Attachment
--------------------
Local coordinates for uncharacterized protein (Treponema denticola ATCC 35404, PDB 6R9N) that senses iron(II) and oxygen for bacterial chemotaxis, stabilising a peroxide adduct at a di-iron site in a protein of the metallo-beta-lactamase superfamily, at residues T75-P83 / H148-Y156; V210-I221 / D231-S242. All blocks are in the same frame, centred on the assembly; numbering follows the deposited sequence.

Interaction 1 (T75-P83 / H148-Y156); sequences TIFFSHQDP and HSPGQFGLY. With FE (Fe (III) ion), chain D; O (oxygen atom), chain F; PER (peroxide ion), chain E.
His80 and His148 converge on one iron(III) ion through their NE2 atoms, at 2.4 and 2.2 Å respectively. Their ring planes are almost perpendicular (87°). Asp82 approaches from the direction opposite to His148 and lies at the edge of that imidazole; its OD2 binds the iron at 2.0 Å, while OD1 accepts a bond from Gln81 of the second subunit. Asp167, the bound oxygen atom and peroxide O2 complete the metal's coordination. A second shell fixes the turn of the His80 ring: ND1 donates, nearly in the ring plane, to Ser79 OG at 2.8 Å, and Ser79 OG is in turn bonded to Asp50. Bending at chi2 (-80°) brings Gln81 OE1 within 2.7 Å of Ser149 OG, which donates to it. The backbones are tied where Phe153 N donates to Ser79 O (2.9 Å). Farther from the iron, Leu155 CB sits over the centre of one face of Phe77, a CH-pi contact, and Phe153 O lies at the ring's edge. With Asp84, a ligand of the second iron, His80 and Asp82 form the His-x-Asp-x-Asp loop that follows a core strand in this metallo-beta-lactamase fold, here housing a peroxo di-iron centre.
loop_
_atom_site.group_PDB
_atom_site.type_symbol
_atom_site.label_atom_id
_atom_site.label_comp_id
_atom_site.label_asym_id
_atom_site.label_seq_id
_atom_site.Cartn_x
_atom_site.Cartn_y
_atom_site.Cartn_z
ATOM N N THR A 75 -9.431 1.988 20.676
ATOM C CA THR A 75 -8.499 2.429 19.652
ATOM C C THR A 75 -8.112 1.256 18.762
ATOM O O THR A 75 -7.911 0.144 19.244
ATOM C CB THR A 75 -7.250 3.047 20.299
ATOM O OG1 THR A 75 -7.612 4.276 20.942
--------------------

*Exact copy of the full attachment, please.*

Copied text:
Local coordinates for uncharacterized protein (Treponema denticola ATCC 35404, PDB 6R9N) that senses iron(II) and oxygen for bacterial chemotaxis, stabilising a peroxide adduct at a di-iron site in a protein of the metallo-beta-lactamase superfamily, at residues T75-P83 / H148-Y156; V210-I221 / D231-S242. All blocks are in the same frame, centred on the assembly; numbering follows the deposited sequence.

Interaction 1 (T75-P83 / H148-Y156); sequences TIFFSHQDP and HSPGQFGLY. With FE (Fe (III) ion), chain D; O (oxygen atom), chain F; PER (peroxide ion), chain E.
His80 and His148 converge on one iron(III) ion through their NE2 atoms, at 2.4 and 2.2 Å respectively. Their ring planes are almost perpendicular (87°). Asp82 approaches from the direction opposite to His148 and lies at the edge of that imidazole; its OD2 binds the iron at 2.0 Å, while OD1 accepts a bond from Gln81 of the second subunit. Asp167, the bound oxygen atom and peroxide O2 complete the metal's coordination. A second shell fixes the turn of the His80 ring: ND1 donates, nearly in the ring plane, to Ser79 OG at 2.8 Å, and Ser79 OG is in turn bonded to Asp50. Bending at chi2 (-80°) brings Gln81 OE1 within 2.7 Å of Ser149 OG, which donates to it. The backbones are tied where Phe153 N donates to Ser79 O (2.9 Å). Farther from the iron, Leu155 CB sits over the centre of one face of Phe77, a CH-pi contact, and Phe153 O lies at the ring's edge. With Asp84, a ligand of the second iron, His80 and Asp82 form the His-x-Asp-x-Asp loop that follows a core strand in this metallo-beta-lactamase fold, here housing a peroxo di-iron centre.
loop_
_atom_site.group_PDB
_atom_site.type_symbol
_atom_site.label_atom_id
_atom_site.label_comp_id
_atom_site.label_asym_id
_atom_site.label_seq_id
_atom_site.Cartn_x
_atom_site.Cartn_y
_atom_site.Cartn_z
ATOM N N THR A 75 -9.431 1.988 20.676
ATOM C CA THR A 75 -8.499 2.429 19.652
ATOM C C THR A 75 -8.112 1.256 18.762
ATOM O O THR A 75 -7.911 0.144 19.244
ATOM C CB THR A 75 -7.250 3.047 20.299
ATOM O OG1 THR A 75 -7.612 4.276 20.942